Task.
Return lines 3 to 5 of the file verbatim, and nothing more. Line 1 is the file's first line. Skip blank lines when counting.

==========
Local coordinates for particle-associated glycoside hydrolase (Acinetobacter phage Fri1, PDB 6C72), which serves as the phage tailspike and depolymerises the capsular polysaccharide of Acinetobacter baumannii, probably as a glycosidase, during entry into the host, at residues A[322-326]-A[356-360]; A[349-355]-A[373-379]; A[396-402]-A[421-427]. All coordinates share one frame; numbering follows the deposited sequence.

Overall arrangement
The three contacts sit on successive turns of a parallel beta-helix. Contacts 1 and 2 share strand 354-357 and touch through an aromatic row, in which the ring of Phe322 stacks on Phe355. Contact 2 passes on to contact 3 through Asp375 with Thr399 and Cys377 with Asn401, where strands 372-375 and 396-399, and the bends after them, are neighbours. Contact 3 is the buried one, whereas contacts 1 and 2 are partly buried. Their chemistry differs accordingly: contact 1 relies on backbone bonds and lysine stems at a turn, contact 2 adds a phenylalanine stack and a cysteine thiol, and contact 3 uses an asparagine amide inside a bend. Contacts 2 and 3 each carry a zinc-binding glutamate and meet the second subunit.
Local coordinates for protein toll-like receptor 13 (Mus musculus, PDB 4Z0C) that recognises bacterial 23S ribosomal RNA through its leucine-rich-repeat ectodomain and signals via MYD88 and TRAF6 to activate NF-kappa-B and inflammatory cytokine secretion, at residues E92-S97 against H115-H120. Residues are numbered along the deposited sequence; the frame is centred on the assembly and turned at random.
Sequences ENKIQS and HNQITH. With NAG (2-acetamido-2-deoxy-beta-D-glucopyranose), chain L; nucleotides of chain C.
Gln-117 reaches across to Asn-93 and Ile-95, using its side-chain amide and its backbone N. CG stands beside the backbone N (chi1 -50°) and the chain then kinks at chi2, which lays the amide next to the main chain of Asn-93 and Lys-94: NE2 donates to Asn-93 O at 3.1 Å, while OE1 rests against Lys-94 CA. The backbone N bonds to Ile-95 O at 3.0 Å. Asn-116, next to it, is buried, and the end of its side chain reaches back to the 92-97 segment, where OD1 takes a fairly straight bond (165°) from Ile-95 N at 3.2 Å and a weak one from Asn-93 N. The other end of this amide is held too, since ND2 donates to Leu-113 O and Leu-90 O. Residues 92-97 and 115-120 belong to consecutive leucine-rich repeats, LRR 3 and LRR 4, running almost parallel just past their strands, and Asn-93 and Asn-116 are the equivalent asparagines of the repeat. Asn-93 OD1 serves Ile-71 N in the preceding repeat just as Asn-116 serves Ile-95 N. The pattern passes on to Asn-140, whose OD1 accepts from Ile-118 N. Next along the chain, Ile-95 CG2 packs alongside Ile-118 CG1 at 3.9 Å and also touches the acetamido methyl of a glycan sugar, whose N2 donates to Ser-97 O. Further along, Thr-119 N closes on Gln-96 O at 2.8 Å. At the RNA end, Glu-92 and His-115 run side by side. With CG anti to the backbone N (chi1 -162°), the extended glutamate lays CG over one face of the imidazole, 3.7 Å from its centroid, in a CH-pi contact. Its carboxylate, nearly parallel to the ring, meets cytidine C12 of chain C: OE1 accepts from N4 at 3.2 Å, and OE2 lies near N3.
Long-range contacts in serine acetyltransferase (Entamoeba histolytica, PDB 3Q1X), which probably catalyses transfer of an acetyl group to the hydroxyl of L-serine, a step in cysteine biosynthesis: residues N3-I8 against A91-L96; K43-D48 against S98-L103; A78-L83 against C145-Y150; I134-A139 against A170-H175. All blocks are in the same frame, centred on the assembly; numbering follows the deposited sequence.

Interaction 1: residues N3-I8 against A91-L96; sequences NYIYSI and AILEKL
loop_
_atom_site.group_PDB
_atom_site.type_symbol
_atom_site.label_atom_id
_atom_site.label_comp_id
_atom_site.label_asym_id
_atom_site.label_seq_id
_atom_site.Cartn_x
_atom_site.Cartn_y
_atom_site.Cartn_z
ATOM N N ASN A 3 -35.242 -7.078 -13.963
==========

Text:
The three contacts sit on successive turns of a parallel beta-helix. Contacts 1 and 2 share strand 354-357 and touch through an aromatic row, in which the ring of Phe322 stacks on Phe355. Contact 2 passes on to contact 3 through Asp375 with Thr399 and Cys377 with Asn401, where strands 372-375 and 396-399, and the bends after them, are neighbours. Contact 3 is the buried one, whereas contacts 1 and 2 are partly buried. Their chemistry differs accordingly: contact 1 relies on backbone bonds and lysine stems at a turn, contact 2 adds a phenylalanine stack and a cysteine thiol, and contact 3 uses an asparagine amide inside a bend. Contacts 2 and 3 each carry a zinc-binding glutamate and meet the second subunit.
Local coordinates for protein toll-like receptor 13 (Mus musculus, PDB 4Z0C) that recognises bacterial 23S ribosomal RNA through its leucine-rich-repeat ectodomain and signals via MYD88 and TRAF6 to activate NF-kappa-B and inflammatory cytokine secretion, at residues E92-S97 against H115-H120. Residues are numbered along the deposited sequence; the frame is centred on the assembly and turned at random.
Sequences ENKIQS and HNQITH. With NAG (2-acetamido-2-deoxy-beta-D-glucopyranose), chain L; nucleotides of chain C.